When the officer caught up with him, he asked Phillips how long he intended to be there, according to a police account. Phillips said he would be there until he had to go to work. The officer called his supervisor, Sgt. Randy Riddle, who came to the bridge and told Phillips he was violating the city’s municipal code that prohibits obstructing streets and sidewalks.
As Phillips held his sign over the edge of the bridge, drivers on the interstate were slowing down and honking their horns, creating a traffic hazard and impeding the flow of traffic, the officers said.
Danger to motorists
The officers charged Phillips with violating the city code, but he also could be charged with violating a state law that prohibits hanging signs on overpasses, which poses a danger to motorists passing below.
Because the sign Phillips held contained a political message, “Impeach Bush, Cheney,” critics are accusing the Police Department with infringing on Phillips’ constitutional free speech rights.
“The sergeant (who arrested Phillips) didn’t even see what was on the sign,” Police Chief Bill Hogan said Tuesday. “It was never about the message. It wasn’t the content of the sign. We had gotten complaints that he was obstructing traffic.”
Hogan said the department received multiple complaints last month about individuals holding up signs at the same spot.
Anyone who regularly drives Interstate 240 knows how dangerous the highway is at the best of times. The speed limit on the section that flows under the Haywood Road overpass is 55 mph. At 8 a.m., it is heavily traveled.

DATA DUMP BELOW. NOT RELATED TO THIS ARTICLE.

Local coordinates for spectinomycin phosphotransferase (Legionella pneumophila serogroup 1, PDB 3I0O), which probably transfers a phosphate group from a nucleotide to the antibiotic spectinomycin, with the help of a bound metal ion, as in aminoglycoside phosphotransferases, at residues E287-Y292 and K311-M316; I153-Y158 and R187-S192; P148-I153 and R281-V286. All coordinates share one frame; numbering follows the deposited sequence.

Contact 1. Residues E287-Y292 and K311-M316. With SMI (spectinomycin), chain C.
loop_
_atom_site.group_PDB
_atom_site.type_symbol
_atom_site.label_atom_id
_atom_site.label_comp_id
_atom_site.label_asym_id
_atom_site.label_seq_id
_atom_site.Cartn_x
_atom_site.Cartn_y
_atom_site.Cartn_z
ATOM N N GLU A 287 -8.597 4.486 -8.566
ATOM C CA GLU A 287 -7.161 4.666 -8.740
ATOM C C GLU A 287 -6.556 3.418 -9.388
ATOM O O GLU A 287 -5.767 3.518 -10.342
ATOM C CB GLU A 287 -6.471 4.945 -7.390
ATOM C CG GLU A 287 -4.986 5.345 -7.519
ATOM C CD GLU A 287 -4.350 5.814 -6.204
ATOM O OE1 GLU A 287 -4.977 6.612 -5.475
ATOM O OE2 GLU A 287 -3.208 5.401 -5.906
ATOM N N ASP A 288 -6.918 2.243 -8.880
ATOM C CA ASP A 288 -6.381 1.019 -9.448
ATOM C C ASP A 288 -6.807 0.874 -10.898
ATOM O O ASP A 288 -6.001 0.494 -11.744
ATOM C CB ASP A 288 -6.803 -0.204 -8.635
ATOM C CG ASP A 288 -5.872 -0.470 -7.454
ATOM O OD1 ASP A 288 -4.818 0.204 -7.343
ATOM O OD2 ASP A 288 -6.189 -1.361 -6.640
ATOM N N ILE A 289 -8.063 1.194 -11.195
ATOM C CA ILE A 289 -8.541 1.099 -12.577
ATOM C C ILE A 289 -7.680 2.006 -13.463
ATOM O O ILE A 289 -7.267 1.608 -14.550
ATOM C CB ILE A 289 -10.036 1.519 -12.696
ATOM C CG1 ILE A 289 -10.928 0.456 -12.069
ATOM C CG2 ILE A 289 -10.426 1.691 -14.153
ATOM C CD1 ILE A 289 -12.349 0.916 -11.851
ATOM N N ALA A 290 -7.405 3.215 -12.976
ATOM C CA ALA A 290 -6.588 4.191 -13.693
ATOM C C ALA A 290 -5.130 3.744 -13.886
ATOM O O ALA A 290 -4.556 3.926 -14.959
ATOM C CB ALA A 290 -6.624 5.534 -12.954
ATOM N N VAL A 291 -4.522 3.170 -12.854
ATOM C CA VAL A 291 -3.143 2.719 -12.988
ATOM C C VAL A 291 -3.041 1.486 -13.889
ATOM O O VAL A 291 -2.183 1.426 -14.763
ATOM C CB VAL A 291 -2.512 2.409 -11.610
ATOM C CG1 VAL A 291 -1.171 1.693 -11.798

On such a road, a driver’s full attention should be on driving. A person leaning out from an overpass holding a sign with content likely to cause drivers to slow down or react by honking their horns is an unacceptable distraction. There’s also the possibility that the protester could drop the sign on a windshield, causing a driver to brake or swerve. At highway speed, a collision could be fatal.
If such an accident occurred after police were alerted and failed to arrest the protester causing the distraction, we would be among the first to hold the department accountable.
Police actions correct
Phillips, a West Asheville resident who insists he “wasn’t asking for trouble,” said he has recently taken up “highway blogging,” a protest practice of displaying signs of political discontent from highway overpasses.
If he wants to avoid trouble, he should reconsider his means of getting his message out. It’s irresponsible and against the law. There are plenty of places Phillips can display his sign to large audiences without posing a danger to the motoring public.
“I don’t want people in Asheville to be scared of protesting,” he said. He needn’t worry. Asheville residents and others regularly protest at Pack Square and other locations in the city. The Police Department protects and facilitates protests that don’t break city or state laws.___________________________________________________________________
Please, if you care about fairness, write a letter to the Editor of the Asheville Citizen-Times. Hopefully they will be fair enough to print it.